“I guess we should get out there,” she says with a soft sigh. “My family can be a little much, just so you know. I recommend drinking and pretending you don’t hear about seventy percent of what they say.”

“I’ll manage,” I say with a wry smile.

She leads the way back to the room we came from, and as soon as we walk in, Josephine gives Daphne a puzzled look.

“No T-shirt about crushing the patriarchy, I see,” she says. “Is it laundry day?”

Daphne shakes her head and accepts the drink Julia passes her. “Just mixing it up, Grandma Jo.”

“She’s a firebrand,” Josephine says to me, pointing at Daphne. “I won’t be surprised if I wake up some morning and she’s chained herself to a tree trying to save the earth.”

“I’m more about human rights, Grandma Jo,” Daphne says, sounding weary.

“Oh, let’s not get into all that unpleasantness,” Sandra says, scrunching her nose. “Olivier, you grew up in France, didn’t you? We’d love to hear about that.”

I spend the rest of the evening talking to Daphne’s parents. We chat about France, the stock market, politics and the Blaze. I’m disappointed to see that Daphne is hardly even paying attention. She looks like she’s just trying to survive the dinner.

I do get a warm smile as she says goodbye to me when I’m leaving, but it feels perfunctory.

I shake my head on the ride home, both frustrated and amused. Daphne Barrington couldn’t be less interested in me. I was named Hottest Bachelor in Chicago by a magazine a few months ago, I’m wealthy as fuck and I’m not bad looking.

I know she’s single and attracted to men, because her grandma made several cracks at dinner about her dirtbag ex-fiancé. But for whatever reason, Daphne isn’t the least bit interested in me.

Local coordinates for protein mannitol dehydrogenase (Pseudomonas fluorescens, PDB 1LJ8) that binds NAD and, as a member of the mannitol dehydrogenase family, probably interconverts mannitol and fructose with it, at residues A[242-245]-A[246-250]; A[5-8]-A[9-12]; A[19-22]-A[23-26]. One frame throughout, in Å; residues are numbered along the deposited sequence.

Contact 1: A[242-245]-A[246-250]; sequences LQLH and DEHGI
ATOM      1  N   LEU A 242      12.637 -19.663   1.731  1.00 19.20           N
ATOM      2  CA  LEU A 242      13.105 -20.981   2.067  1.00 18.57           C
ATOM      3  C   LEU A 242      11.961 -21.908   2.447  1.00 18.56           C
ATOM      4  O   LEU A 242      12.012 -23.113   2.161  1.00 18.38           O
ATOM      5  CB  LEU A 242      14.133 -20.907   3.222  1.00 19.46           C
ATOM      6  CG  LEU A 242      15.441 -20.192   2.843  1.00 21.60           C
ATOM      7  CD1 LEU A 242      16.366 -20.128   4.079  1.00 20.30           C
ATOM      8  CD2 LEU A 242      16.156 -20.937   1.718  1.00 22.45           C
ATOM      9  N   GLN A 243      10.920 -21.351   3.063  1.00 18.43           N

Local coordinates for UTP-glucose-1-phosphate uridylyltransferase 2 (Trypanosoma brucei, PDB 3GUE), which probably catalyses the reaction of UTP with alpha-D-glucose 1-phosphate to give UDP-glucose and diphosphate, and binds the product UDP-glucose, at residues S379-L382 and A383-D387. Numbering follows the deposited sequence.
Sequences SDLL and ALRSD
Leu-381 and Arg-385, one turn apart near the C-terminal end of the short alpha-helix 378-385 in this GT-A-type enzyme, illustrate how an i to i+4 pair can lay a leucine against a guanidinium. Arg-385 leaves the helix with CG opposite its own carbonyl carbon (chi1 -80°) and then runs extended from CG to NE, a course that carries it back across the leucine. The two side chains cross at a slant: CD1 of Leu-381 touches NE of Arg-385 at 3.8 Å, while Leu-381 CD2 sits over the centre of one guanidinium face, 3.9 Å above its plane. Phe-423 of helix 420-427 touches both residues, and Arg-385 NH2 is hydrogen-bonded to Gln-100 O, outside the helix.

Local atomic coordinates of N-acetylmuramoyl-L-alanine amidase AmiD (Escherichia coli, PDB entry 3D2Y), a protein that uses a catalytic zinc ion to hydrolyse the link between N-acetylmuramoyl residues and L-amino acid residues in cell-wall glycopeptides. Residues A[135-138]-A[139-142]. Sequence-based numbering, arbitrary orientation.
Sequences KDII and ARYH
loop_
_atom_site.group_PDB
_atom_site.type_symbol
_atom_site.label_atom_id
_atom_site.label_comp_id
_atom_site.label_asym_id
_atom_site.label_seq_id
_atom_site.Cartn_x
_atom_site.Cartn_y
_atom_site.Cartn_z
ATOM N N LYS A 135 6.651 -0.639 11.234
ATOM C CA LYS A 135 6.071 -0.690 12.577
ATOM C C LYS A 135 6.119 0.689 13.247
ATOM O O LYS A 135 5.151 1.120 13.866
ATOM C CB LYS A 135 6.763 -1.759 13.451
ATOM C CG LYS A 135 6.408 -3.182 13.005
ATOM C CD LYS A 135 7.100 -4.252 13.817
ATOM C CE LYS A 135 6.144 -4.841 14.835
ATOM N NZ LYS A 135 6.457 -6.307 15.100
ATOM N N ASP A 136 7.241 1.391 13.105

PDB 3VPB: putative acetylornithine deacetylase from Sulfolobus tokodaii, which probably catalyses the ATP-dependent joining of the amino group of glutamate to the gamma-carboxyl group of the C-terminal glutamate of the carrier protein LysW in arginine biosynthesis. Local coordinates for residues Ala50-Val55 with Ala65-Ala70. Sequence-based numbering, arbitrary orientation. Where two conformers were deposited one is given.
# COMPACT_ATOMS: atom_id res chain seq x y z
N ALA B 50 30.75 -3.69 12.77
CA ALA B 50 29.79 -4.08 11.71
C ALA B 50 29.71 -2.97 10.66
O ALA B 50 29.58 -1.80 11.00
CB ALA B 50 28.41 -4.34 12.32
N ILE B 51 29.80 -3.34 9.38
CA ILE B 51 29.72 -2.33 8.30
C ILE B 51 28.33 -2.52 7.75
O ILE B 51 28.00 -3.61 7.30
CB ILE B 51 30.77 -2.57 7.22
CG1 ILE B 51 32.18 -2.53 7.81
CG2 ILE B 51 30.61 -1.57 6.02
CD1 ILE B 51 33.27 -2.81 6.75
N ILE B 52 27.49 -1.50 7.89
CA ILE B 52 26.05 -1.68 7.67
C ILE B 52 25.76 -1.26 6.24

At least, not yet.



Chapter Six





“Grocery store sheet cakes are so underrated,” my coworker Nina says as she cuts another piece of the cake in our closet-sized breakroom. “I’ll take a piece of this over that gourmet bakery shit any day.”

“It is really good,” I agree. “Thanks again, you guys; you didn’t have to do that.”

When I got to the office this morning, Nina and our boss Ty were waiting for me with a cake that said, “Welcome back Daphne.” I got tears in my eyes when I saw it. I hugged them both, overcome with relief. Ty and Nina know I come from a wealthy family, but it’s never been an issue. With all the coverage of the accident and my family online, though, I worried that maybe they’d see me differently now.

Things haven’t changed a bit, though. Ty caught me up on what I’ve missed and then asked me to sort through the mountain of donated clothes and shoes piled up in our back room once I got caught up on email and settled.

“People donate some really nasty shit,” I tell Nina and Ty as I toss my paper plate into the trash. We wash and reuse the plastic forks, because every dollar counts here.

Nina snort laughs. “Some lady called me last week and asked how much of a tax donation she could get for giving us a snowmobile without an engine.”

“Always a helpful item for the homeless,” I say, rolling my eyes. “This morning I sorted through stained, dirty underwear with holes. And toothbrushes. Used toothbrushes with flattened bristles. People are disgusting.”

“I hope you wore rubber gloves,” Ty says.

“I doubled up.”

He glances at his watch. “After my next meeting, I’ll come take over on sorting. You should go to the bridge and see everyone. They’ve been asking about you.”